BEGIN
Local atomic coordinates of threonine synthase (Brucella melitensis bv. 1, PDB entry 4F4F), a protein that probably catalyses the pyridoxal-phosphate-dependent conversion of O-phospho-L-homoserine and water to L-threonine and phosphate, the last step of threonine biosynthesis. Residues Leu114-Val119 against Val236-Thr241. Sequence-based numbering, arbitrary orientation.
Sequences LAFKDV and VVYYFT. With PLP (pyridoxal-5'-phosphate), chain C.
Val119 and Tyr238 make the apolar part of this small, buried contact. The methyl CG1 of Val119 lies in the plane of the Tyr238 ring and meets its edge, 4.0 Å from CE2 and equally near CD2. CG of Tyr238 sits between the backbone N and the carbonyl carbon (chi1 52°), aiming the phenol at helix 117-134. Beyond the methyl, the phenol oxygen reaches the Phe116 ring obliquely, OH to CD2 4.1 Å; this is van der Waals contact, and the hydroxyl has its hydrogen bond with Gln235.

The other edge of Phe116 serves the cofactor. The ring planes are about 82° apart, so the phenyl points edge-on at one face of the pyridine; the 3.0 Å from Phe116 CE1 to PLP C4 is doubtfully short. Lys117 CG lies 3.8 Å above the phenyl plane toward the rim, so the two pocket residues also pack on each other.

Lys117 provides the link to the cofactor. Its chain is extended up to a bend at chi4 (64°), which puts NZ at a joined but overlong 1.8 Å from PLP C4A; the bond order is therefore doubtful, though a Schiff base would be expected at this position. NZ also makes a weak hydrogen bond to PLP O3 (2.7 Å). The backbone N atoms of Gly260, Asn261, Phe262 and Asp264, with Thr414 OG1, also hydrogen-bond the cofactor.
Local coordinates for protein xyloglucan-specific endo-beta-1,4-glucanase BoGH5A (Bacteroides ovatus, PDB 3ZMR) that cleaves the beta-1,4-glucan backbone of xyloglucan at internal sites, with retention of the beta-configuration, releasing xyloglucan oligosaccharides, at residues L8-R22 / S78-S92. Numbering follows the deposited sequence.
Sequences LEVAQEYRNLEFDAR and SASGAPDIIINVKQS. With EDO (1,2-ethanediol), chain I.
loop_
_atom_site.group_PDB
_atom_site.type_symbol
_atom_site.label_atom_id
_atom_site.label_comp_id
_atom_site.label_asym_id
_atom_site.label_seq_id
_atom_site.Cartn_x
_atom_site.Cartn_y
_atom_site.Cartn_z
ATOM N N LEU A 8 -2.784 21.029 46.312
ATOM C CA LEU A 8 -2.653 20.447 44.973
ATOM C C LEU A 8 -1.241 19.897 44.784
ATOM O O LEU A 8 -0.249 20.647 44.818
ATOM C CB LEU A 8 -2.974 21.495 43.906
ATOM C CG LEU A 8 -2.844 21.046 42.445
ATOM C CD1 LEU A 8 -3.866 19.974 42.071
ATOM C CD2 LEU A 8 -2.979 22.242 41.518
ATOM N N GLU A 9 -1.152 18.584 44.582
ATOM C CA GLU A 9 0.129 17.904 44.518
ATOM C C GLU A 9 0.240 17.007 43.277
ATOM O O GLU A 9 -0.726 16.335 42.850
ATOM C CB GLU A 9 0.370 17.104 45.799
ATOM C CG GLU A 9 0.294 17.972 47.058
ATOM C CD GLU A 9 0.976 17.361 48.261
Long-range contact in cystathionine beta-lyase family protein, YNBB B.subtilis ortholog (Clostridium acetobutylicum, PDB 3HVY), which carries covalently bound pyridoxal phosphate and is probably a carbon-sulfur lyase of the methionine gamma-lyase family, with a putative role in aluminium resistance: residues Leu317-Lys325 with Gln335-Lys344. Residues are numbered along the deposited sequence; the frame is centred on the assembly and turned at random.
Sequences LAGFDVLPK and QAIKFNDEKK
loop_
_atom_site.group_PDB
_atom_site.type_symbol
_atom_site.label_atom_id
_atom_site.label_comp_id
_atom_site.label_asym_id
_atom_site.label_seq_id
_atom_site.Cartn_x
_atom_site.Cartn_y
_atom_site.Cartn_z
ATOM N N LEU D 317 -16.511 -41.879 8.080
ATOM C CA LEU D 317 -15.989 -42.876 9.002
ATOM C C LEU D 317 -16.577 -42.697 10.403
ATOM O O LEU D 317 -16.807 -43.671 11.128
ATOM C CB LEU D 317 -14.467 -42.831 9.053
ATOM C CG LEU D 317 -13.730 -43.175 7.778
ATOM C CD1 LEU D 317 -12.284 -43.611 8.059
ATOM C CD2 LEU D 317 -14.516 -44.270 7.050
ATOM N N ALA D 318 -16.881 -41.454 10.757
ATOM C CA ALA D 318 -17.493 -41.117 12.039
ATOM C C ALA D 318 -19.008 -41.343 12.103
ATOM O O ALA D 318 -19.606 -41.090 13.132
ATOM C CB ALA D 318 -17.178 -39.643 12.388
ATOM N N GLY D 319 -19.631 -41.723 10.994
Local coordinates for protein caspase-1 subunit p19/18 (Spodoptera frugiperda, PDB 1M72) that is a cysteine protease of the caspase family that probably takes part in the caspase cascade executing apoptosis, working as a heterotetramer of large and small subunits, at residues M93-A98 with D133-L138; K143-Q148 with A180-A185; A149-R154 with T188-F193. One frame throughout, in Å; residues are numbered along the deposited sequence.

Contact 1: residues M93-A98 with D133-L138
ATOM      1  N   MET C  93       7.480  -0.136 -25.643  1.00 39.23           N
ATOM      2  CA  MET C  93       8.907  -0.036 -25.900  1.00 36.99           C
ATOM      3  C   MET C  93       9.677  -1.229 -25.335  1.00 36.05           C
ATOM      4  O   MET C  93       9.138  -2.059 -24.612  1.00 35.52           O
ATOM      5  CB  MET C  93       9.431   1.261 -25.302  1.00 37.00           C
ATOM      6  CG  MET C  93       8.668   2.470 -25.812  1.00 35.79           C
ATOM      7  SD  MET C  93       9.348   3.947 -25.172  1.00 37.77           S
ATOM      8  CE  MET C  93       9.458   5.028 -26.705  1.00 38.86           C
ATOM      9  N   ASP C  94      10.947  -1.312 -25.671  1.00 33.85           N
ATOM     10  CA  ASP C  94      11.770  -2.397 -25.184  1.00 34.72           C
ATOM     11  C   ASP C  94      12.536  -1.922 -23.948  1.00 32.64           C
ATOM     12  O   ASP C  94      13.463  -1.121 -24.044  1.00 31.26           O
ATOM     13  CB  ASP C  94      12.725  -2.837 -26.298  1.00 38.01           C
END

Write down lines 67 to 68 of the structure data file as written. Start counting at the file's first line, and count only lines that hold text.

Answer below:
ATOM      7  SD  MET C  93       9.348   3.947 -25.172  1.00 37.77           S
ATOM      8  CE  MET C  93       9.458   5.028 -26.705  1.00 38.86           C